Obama says no deal yet on S. Korean trade agreement | NevadaAppeal.com

Obama says no deal yet on S. Korean trade agreement

SEOUL, South Korea (AP) – In a sharp setback, the United States and South Korea failed to reach agreement on an elusive free-trade deal but will continue pressing for an accord in the weeks ahead, President Barack Obama said Thursday.

Obama had hoped to announce a deal on the long-stalled pact while in South Korea for meetings of the Group of 20 economic powers, but instead he will return home empty-handed.

“We have asked our teams to work tirelessly in the coming days and weeks to get this completed,” Obama said at a joint news conference with South Korean President Lee Myung-bak.

“We don’t want months to pass before we get this done,” Obama said. “We want this to be done in a matter of weeks.”

Prospects for reaching a deal seemed unlikely before Obama’s meeting and subsequent appearance with his South Korean counterpart.

At issue is a pact to slash tariffs and other barriers to trade, one that was signed in 2007 when previous administrations were in power. It remains unratified by lawmakers in both countries, and trade between the nations has slipped. The U.S. wants the deal to address a trade imbalance and beef access to South Korea’s market before submitting it to Congress.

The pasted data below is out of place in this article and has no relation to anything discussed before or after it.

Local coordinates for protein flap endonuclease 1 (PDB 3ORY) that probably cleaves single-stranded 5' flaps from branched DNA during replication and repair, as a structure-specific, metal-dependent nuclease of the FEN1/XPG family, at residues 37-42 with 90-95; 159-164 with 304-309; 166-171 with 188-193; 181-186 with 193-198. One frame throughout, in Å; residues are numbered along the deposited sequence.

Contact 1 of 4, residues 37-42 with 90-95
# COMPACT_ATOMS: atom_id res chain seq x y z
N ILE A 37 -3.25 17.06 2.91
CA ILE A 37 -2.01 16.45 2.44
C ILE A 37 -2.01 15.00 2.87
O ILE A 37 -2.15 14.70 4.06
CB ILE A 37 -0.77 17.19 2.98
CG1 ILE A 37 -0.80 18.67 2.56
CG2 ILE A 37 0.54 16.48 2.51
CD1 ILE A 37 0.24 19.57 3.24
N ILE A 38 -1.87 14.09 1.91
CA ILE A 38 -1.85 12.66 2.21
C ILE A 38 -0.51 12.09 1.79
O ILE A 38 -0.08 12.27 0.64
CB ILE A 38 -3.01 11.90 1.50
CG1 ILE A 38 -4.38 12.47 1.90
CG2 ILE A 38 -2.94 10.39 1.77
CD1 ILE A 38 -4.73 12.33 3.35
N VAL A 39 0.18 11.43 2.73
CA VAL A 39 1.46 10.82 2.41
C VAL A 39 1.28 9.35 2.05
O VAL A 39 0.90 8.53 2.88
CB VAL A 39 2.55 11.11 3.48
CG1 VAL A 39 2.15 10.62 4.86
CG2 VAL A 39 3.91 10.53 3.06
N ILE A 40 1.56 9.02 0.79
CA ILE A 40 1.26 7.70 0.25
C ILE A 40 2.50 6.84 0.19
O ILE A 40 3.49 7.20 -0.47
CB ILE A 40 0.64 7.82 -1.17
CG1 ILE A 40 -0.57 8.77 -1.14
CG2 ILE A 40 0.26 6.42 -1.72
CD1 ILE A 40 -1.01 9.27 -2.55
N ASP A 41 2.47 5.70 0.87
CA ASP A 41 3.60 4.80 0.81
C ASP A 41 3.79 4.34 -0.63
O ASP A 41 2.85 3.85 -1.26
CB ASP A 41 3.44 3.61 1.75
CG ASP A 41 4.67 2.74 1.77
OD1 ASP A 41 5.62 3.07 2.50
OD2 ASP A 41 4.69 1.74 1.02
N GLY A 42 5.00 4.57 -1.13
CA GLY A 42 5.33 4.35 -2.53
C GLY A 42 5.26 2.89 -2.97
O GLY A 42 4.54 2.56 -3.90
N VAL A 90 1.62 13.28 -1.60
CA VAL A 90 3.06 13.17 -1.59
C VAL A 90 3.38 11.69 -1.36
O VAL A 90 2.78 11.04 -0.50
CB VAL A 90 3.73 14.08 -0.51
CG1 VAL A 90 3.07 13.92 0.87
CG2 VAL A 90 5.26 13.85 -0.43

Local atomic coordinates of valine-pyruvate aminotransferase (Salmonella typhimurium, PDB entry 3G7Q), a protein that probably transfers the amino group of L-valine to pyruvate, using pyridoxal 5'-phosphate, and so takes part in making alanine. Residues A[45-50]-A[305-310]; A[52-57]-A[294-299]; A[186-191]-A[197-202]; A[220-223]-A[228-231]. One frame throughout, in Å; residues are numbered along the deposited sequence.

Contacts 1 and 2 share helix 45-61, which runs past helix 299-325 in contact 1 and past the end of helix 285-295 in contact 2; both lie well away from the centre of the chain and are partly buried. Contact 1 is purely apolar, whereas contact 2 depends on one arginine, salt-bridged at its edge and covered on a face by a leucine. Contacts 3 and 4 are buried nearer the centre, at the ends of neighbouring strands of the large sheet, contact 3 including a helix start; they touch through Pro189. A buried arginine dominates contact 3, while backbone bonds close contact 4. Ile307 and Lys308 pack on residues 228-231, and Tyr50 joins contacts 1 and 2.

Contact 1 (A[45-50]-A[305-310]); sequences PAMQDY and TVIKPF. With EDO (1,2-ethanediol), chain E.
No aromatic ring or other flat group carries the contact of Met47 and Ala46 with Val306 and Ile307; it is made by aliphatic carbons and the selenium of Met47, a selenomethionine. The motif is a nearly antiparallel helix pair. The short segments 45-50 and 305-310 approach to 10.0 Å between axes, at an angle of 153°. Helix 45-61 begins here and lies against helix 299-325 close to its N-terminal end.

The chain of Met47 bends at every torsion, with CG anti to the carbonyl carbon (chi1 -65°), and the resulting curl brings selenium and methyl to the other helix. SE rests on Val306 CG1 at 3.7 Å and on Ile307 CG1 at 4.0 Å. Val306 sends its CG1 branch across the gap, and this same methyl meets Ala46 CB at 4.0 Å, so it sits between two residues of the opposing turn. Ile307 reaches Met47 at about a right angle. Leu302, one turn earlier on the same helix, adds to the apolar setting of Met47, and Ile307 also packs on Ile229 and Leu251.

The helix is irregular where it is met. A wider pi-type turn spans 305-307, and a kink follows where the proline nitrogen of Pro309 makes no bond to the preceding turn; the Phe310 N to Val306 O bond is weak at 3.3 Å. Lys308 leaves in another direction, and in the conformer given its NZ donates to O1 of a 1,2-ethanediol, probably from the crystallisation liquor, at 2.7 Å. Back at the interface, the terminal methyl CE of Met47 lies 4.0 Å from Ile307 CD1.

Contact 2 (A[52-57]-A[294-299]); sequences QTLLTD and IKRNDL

On North Korea, Obama said the reclusive communist nation must show a “seriousness of purpose” before the U.S. will restart six-party talks aimed at curbing the country’s drive to become a nuclear power.

Earlier in the day in a speech marking America’s Veterans Day, Obama condemned North Korea for continuing on “a path of confrontation and provocation” that he says deepens its isolation from the world and worsens the poverty of its people.

“We’re not interested in just going through the motions with the same result,” Obama said.

Obama is in Seoul to attend meetings Thursday and Friday of the Group of 20 economic powers. He pledged that the G-20 nations will reach broad consensus on balanced, sustainable economic growth.

He again defended as prudent and stable steps by the U.S. to climb out of its deep economic slump. But he declined to comment on the recent decision by the U.S. Federal Reserve to buy $600 billion in bonds, which angered many trading partners.

Obama stressed that a strong U.S. economy was essential for a global recovery. He called the American economy a “huge engine” that will impel other countries to grow.

He declined to comment on proposals released Wednesday in Washington by a deficit commission he created, choosing to wait for a final report. But he said “tough choices” will be required to reduce the federal red ink. The commission’s bipartisan leaders proposed cutting Social Security benefits, deep reductions in federal spending and higher taxes for millions of Americans.